Archive for September, 2013

Khan Academy adds adaptive testing and individualized course maps

Monday, September 30th, 2013

I quite like what the Khan Academy does in providing a repository of free video tutorial resources.

I do have certain minor, hubris related, niggles*, but hey, the guy has rounded up millions to provide free creative commons resources, so I think the kama scales are tipping his way.

The platform now has a pre-quiz based ‘work flow’ function, again not anything particularly new, but pedagogically it’s a sound step in the right direction.

“To use the learning flow, the student starts with a pre-test that’s adaptive. As he or she answers questions or chooses “I haven’t learned this yet,” software in the background performs an on-going analysis and presents easier or harder questions as the test progresses.

Immediately after the pre-test the mission diagram begins to get filled in. As the student hovers over each tile, it’ll say what the skill is and what level the learner is at. Then the service will recommend what the next topic of instruction should be.

The same process happens over again. A small quiz is presented with a handful of questions. When a concept confuses the user, he or she can view a video available right on the same page that explains the topic. When the student answers a certain number of questions in a row correct, the system brings up the next topic of learning.”

*The repository/platform has been pumped up in the (lazy) media as something revolutionary, innovative and ground breaking, rather than a better marketed version of what is, pedagogically, pretty retrograde stuff.  And free educational resources of all stripes were available on the net before the first line of  Google code was written.  On a slightly petty level, I know the name ‘Khan Academy’ has a certain literary consonance but it’s a bit much calling yourself an academy.
This article from 2011 summaries many of the pedagogical criticisms and provides links to a range of commentary and background info.

Online communities and behavioural change, a lesson for teachers

Monday, September 30th, 2013

The article is about Online communities and technology but could also apply to teaching and learning.

The Science Behind Using Online Communities To Change Behavior

“…there’s a science behind how to change behavior, and the answer to engagement and behavior change lies in understanding people’s psychology. By addressing people’s psychological needs and reasons for not changing behavior (including their social environments, cultural values, and emotions), we can be more effective at behavior change. Once we understand people’s psychologies, then technologies — online communities in particular — become really useful as platforms to rapidly change behavior.”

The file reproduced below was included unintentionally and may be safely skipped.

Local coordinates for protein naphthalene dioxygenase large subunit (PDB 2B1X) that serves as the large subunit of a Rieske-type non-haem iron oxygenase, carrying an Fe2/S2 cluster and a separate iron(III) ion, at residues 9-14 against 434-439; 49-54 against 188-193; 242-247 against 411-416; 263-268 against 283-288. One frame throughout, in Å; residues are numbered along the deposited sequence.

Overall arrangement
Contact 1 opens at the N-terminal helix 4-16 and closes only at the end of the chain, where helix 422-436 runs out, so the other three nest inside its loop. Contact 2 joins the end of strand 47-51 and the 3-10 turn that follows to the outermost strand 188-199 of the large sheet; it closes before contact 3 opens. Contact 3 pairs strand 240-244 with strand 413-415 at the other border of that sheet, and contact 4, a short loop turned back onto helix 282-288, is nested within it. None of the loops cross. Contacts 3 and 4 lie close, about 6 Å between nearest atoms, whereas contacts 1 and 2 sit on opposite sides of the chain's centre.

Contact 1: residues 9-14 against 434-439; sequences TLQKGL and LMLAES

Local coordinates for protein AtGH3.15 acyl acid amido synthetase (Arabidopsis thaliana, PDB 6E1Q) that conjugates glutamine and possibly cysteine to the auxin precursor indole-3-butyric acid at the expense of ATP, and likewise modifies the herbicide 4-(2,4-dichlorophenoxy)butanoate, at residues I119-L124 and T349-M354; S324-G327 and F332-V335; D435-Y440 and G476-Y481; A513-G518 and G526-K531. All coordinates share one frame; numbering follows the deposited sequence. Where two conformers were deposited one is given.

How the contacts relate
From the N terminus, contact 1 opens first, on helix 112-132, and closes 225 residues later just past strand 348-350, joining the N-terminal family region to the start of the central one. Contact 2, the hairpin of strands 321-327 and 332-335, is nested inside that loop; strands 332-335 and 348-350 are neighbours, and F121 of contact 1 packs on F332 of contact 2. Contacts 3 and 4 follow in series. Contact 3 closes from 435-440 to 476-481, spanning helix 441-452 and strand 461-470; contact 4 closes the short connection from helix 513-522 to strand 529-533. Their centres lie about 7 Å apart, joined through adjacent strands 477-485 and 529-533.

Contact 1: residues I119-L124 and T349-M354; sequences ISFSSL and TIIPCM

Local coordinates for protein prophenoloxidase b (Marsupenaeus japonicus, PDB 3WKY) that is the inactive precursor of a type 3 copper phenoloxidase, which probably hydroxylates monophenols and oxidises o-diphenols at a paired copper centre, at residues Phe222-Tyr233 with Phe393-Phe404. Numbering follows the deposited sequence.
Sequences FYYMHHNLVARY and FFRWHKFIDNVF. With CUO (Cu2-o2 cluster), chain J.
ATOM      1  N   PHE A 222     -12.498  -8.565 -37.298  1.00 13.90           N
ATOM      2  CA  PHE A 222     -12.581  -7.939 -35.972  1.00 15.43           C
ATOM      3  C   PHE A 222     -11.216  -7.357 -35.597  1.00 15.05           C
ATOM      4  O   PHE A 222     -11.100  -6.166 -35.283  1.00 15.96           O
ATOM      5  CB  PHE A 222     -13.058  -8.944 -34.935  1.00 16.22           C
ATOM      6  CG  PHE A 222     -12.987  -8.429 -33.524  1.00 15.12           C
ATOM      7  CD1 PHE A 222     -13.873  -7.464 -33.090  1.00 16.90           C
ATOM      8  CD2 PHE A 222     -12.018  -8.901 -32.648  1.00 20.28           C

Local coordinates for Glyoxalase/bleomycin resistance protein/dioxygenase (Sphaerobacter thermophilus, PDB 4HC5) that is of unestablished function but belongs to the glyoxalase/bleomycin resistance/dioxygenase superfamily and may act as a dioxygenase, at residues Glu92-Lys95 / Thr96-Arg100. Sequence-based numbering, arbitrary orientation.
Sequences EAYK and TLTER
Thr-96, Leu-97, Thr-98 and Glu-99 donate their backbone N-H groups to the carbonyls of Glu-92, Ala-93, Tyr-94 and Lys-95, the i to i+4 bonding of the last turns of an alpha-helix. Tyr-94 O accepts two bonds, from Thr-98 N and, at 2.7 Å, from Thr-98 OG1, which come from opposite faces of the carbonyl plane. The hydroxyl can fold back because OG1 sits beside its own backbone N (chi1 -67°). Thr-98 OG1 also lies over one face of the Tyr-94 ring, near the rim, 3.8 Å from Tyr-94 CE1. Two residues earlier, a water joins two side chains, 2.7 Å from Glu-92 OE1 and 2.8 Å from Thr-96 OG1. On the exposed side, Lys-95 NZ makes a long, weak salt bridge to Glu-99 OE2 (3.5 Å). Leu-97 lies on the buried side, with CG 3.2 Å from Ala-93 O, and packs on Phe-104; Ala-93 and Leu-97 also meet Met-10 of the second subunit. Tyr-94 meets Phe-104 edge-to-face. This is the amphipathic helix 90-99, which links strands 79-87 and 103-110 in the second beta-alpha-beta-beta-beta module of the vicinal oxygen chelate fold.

“Throughout our research, we find that newly created online communities can change people’s behaviors by addressing the following psychological needs:

  • The Need to Trust.
  • The Need for Self-Worth.
  • The Need to Be Rewarded for Good Behavior
  • The Need to Feel Empowered.

The read article for a description of each element.

Weekend Funny – Middle class problems

Saturday, September 28th, 2013

Whiny tweets with appropriate imagery.


Trolls overwhelm Popular Science – the problem with comments

Friday, September 27th, 2013

Popular Science articles are now closed to comments. This is sad but understandable.

“Everything, from evolution to the origins of climate change, is mistakenly up for grabs again.

Scientific certainty is just another thing for two people to “debate” on television.

And because comments sections tend to be a grotesque reflection of the media culture surrounding them, the cynical work of undermining bedrock scientific doctrine is now being done beneath our own stories, within a website devoted to championing science.”

People can still provide feedback via Twitter, Facebook, Google+, Pinterest, livechats, email etc.

Quite a few sites have gone down the path of requiring people to register, with varying degrees of success.

The Huffington Post got sick of the effort and expense around moderating comments and now forces commenters to have a Facebook account before they can register.   This is a pain because you have make Facebook open to apps, and Facebook’s past privacy record around apps is a bit ordinary.

I like the approach taken by author and commentator, John Scalzi.  Here is his comments policy.

“That said, you have no right to free speech on this site. This is my personal site, and I am not the United States government.

I reserve the right to edit all comments, and to moderate all comment threads, as I see fit.

Your comment is more likely to be edited, moderated or deleted if it contains phobic content (based on race, sex, sexual orientation, nationality, religion, etc), is a personal attack or threat toward another commenter, is entirely unrelated to the entry topic, features more than a “fair use” amount of someone else’s copyrighted work, has such poor grammar and spelling that it annoys me, is an obvious piece of trollage, or if I find it or you obnoxious and decide I’ve had enough.

Don’t like it?  Don’t comment.  Simple.”

Some of the best parts of Scalzi’s blog are his responses to the trolls, and he certainly gives the impression that he enjoys taking “the mallet of loving correction” to hairy palmed malcontents who accidentally wander onto his site.  He has made it a feature of his site, but it takes a huge amount of time and effort.